Preston Brooks and the Coming of the Civil War
Spring 2017 History Colloquium Series
As a history reading public, we know one thing about Preston Brooks for certain (and it is likely the only thing we know): on May 22, 1856, he walked onto the floor of the U.S. Senate and, for roughly a minute, brutally caned Massachusetts Senator Charles Sumner two days after Sumner delivered “The Crime Against Kansas,” a speech in which, among other things, he accused Brooks’ second cousin, Senator Andrew Butler, of having taken the “harlot slavery” as a mistress. As Virginia Tech James I. Robertson, Jr. Associate Professor of Civil War Studies Paul Quigley noted in his April 12 talk at the Kinder Institute, the one-dimensionality of our understanding of Brooks is limiting for a number of reasons, perhaps most notably for how it obscures the way in which building out the context surrounding that day in history might help add depth, if not resolution, to ongoing discussions about the coming of the Civil War.
Drawing these kinds of through lines from 1856 to 1861 begins with examining what in many respects seem like expected sectional responses to Brooks’ violent attack on Sumner. Brooks was immediately lionized in the South and demonized in the North, and his death a short time after the caning was met with similarly conflicting providential rhetoric: it was evidence of martyrdom below the Mason-Dixon line and of divine retribution above it. These divided responses, Prof. Quigley went on to explain, map tidily onto familiar structural arguments regarding the causes of the Civil War. For Northerners, Brooks’ attack on Sumner was emblematic of a region whose general anti-democratic character had now begun to manifest itself not only in a support of slavery but also in a violent rejection of the humanity and equality of Northern citizens. For Southerners, coming on the heels of the Compromise of 1850 and the Kansas-Nebraska Act (and, going back further, the nullification crisis), the attack was a justified defense of the prerogative of class from invasive Northern interests.
While by no means inaccurate, Prof. Quigley argued that these fundamentalist interpretations of the event perhaps undersell the more intricate ways in which Brooks fits into the causal narrative of the Civil War. In particular, he noted how the Southern response to the caning was not quite as uniform as it is often made out to be. While the action itself was endorsed, Southern voices were less enthusiastic about its nature, extent, site, and implement, a fact made even more interesting when viewed through the lens of Whitfield Brooks’ critique of his son as yielding too easily to mortifying expressions of emotion and as generally demonstrating a lack of restraint and spirit of indulgence that were indicative of a dearth of moral energy and a life too corporeal. Add to this nineteenth-century cultural conventions in the South concerning honor, masculine identity, and familial duty, and the story of Brooks becomes quite complex. Ultimately, Prof. Quigley concluded, incorporating these contingencies of biography and the history of emotions into an analysis of Brooks reveals questions being raised all over the country about the use of violence for political ends and, in this, demands that we think in more broadly binary terms—inward/outward, public/private—when laying out exactly what put the United States on a trajectory toward national crisis.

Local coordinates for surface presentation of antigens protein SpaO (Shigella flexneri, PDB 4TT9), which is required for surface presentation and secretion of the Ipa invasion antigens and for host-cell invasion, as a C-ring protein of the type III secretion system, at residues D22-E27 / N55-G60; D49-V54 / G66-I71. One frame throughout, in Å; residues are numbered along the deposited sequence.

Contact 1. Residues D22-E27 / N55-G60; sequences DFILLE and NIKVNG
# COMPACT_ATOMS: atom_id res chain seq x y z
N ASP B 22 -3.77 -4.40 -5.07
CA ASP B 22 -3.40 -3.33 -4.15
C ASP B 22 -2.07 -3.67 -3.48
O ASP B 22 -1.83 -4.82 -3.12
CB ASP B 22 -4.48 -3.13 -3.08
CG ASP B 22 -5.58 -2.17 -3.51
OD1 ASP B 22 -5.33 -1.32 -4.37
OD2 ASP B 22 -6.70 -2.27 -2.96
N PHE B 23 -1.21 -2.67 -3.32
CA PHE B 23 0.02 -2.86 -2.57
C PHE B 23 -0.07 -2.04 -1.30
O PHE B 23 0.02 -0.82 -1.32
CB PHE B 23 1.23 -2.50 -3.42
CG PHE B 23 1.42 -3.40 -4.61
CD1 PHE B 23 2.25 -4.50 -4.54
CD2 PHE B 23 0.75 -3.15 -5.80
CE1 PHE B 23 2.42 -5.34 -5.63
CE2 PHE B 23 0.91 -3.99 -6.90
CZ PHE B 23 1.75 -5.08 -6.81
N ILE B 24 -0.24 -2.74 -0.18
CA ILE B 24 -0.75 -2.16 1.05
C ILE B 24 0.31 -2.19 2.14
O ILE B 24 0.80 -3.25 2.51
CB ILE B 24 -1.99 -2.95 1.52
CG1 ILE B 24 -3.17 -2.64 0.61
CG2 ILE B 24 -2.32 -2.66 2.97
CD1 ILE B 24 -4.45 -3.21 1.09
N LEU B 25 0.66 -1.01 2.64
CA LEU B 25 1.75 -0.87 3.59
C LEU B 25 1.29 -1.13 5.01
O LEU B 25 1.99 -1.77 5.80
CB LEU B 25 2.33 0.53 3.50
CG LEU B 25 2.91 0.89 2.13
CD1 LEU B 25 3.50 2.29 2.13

Paul Quigley is Director of the Virginia Center for Civil War Studies and the James I. Robertson, Jr. Associate Professor of Civil War History in the History Department at Virginia Tech. A native of Manchester, England, he holds degrees from Lancaster University and the University of North Carolina at Chapel Hill. Quigley is the author of Shifting Grounds: Nationalism and the American South, 1848-65, which won the British Association for American Studies Book Prize and the Jefferson Davis Award from the Museum of the Confederacy. He has also published articles in journals such as the Journal of Southern History and Journal of the Civil War Era. Among his current research projects are a study of Preston Brooks, the South Carolina Congressman who achieved notoriety by caning Senator Charles Sumner on the floor of the Senate in 1856, and “Mapping the Fourth of July in the Civil War Era,” a collaborative digital humanities project with colleagues in Education, Computer Science, and the Virginia Tech libraries.